I wrote those first two paragraphs about nine months ago, give or take, and I didn't intend to revisit 1969PdR after that. In fact, I thought I had given away my sample. However, it's now early summer, and this perfumista's fancy has lightly turned to thoughts of fruitchouli--not my usual sort of jones, but the perfume muse sometimes leads us into curious places. I still get bubblegum patchouli when I smell this, but the patchouli strikes me as dirtier than the last time I smelled Parfum de Revolte, and I pick out an overall spiciness that I didn't notice the first time, as well as a rosy drydown that fits right in my personal wheelhouse. And, yes, there is a burst of chocolate in the opening. Overall, this perfume radiates a carefree warm-weather cheer, something to turn to on those days when I'm not feeling my usual summer go-to tropical florals and crisp greens. And the overripe peachy bit at the top comes across as a youthful relative of old-school fruity chypres, subtler than the bright neon peach one usually finds in this type of perfume--say, the last (but one) incarnation of Miss Dior, or Tauerville's Fruitchouli Flash.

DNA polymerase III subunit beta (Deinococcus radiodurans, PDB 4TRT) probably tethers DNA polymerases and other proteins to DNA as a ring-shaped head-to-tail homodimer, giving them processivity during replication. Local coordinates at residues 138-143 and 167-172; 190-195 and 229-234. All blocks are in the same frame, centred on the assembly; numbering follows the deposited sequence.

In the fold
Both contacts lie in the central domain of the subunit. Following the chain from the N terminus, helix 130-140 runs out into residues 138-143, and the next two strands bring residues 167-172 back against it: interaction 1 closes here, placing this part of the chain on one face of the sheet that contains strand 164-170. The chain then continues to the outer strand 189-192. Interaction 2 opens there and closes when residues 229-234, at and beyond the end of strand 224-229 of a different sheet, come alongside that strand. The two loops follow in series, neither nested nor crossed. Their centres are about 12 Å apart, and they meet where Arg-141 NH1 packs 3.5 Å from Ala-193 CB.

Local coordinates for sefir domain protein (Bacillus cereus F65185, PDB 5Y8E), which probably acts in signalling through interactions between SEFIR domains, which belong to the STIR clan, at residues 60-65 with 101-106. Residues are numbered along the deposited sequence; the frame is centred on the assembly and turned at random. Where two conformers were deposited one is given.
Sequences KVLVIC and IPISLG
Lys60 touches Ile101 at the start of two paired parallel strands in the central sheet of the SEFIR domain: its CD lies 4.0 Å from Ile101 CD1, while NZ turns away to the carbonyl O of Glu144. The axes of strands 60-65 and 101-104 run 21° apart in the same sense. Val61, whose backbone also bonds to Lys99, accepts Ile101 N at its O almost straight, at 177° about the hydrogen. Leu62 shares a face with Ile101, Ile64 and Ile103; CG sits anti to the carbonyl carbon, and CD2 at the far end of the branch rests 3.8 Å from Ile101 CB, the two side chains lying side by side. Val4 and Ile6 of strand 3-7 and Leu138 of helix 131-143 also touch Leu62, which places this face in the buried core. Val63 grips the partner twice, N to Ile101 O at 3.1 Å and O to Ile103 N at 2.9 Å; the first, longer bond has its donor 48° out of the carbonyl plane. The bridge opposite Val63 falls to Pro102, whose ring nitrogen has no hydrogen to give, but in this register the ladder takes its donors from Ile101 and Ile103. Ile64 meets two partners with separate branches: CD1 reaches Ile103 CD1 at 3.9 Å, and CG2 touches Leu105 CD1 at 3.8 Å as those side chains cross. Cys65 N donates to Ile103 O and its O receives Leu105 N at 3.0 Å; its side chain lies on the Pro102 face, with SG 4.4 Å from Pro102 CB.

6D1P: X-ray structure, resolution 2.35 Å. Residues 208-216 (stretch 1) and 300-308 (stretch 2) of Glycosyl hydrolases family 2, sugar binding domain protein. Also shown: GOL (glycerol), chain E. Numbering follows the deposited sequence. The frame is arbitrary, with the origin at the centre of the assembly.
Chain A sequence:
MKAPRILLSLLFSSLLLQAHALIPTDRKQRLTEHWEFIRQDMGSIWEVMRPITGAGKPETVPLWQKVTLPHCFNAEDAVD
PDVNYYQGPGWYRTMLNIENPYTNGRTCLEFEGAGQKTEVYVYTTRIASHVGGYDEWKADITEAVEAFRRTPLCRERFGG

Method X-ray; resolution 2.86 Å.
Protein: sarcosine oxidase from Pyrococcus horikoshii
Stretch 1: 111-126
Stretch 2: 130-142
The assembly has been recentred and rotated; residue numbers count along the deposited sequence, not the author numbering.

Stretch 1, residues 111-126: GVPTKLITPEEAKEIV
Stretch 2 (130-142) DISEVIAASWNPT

So I now think that this reads as one of those clever perfumes that uses its details to sort of subvert a basically ditzy idea, and I'm always down with that. I still think Angel slays all the imitators that have come in its path, but sometimes I'm just not in the mood--it's like spending the day with a drag version of Seinfeld's Kramer.
And I'm impressed with HdP's business practices--they deduct your sample money from full-bottle purchases, and they offer smaller formats (15 milliliters!), a size I find especially useful for perfumes that satisfy occasional cravings, as I think this perfume will do for me. If it ends up in my collection, I won't be surprised, but I will be amused. Whatever--I've been wrong before, and I'm sure I will be again.
20th June, 2016 (last edited: 27th June, 2017)